Wildlife community patterns in relation to landscape structure and environmental gradients in a Swedish boreal ecosystem
Authors: Wallgren, Märtha; Bergström, Roger; Danell, Kjell; Skarpe, Christina
Source: Wildlife Biology, Volume 15, Number 3, September 2009 , pp. 310-318(9)
Publisher: Nordic Board for Wildlife Research
Abstract:Many environmental patterns that may have profound effects on wildlife communities occur at the landscape scale, e.g. habitat fragmentation, human demography and distribution of various resources. In order to understand how alterations of such patterns could influence e.g. wildlife species occurrences and community composition, it is important to first study these relationships empirically and at the appropriate scale. We surveyed the wildlife community in a boreal ecosystem in central Sweden using pellet group counts, while walking 'wildlife triangle'. Our main aim was to investigate how the distribution of medium- and large-sized wild mammals and large-sized forest birds were affected by environmental variables at the landscape scale. In 2001-2003, pellet groups of mammals and forest birds were counted on 211 triangular routes with a perimeter of 4+4+4 km. The pellet groups which had accumulated after leaf fall were counted in spring. The environmental properties of each triangle, including information on latitude, altitude, infrastructure, land cover, forest type and forest stage, were determined using GIS maps. Statistical analyses involved mainly ordination (Principal Component Analysis, PCA). Significant environmental variables explaining the wildlife community composition and distribution in the boreal ecosystem were altitude, clear-felling and infrastructure. Our conclusion, however, is that most boreal mammal and forest bird species are habitat generalists and show little spatial pattern in distributions at the landscape scale. This indicates that habitat selectiveness probably occurs at a local scale in the boreal forest. Ultimately, our conclusion provides important direction for e.g. conservation measures and wildlife management.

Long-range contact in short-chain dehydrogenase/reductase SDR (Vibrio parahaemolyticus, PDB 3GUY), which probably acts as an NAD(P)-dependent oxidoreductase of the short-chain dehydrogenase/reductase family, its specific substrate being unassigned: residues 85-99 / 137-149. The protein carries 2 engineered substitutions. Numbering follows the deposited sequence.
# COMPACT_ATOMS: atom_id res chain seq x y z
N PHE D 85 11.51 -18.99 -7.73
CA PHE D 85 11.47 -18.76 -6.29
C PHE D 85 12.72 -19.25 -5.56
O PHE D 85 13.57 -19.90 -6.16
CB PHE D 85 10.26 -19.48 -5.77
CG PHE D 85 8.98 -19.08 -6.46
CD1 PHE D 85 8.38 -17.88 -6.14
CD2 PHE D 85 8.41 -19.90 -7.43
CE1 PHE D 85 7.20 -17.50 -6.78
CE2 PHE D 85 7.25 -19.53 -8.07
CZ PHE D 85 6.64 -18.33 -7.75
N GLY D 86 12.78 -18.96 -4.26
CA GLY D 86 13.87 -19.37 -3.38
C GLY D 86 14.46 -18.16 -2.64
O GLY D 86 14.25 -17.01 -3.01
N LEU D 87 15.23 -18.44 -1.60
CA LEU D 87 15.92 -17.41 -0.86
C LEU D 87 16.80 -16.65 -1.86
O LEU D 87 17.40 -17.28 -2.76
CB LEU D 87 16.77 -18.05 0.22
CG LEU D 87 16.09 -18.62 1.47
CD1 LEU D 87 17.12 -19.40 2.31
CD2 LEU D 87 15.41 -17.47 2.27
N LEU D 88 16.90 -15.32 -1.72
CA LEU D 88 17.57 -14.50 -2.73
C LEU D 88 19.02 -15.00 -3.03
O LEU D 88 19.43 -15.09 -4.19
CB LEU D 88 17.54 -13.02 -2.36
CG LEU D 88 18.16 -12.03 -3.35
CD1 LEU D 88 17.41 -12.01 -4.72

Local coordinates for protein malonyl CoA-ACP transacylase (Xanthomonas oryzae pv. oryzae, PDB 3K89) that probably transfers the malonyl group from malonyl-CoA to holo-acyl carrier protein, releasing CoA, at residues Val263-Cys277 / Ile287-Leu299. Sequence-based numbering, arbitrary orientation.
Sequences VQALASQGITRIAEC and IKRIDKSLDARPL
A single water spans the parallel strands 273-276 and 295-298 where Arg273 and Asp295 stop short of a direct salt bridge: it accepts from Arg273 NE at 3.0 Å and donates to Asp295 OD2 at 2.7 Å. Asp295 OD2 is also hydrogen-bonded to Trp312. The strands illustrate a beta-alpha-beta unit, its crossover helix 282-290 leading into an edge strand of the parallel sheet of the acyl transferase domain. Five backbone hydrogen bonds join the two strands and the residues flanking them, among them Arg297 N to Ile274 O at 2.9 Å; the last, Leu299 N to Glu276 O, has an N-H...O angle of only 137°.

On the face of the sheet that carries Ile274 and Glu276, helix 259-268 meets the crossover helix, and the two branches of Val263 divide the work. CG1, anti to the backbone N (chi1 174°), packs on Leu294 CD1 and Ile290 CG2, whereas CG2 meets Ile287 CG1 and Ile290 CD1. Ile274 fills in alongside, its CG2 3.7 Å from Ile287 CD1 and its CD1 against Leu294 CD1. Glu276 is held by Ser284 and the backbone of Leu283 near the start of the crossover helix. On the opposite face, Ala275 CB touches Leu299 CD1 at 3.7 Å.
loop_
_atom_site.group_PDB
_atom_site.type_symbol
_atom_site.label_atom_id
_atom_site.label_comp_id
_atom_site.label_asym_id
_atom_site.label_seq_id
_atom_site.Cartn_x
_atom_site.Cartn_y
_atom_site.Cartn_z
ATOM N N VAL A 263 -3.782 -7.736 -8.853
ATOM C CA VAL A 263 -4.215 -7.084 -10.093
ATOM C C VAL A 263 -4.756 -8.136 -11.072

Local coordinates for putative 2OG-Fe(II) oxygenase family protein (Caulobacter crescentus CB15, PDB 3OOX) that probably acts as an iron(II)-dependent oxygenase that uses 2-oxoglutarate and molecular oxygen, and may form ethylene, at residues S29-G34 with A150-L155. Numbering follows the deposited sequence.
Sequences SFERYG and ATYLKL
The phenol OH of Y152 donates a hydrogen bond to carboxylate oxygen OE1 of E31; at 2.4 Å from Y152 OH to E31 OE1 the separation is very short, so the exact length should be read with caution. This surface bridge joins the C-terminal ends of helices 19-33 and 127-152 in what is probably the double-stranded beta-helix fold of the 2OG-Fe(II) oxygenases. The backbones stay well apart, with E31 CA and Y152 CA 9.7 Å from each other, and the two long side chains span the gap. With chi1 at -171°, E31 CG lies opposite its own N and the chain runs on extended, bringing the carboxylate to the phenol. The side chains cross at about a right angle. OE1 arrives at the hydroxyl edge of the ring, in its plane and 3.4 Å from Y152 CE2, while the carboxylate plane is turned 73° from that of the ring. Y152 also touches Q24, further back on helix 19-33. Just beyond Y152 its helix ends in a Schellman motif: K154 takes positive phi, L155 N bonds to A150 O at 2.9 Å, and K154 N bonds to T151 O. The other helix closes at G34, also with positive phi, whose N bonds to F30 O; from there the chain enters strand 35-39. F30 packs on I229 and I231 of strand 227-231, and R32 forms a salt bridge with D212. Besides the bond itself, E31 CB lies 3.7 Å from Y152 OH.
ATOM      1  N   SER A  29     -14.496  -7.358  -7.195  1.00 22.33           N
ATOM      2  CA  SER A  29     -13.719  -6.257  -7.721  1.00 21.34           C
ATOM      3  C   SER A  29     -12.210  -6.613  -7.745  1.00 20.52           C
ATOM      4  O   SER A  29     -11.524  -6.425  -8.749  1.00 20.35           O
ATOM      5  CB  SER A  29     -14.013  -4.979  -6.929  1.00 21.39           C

Document Type: Research Article
Publication date: September 2009
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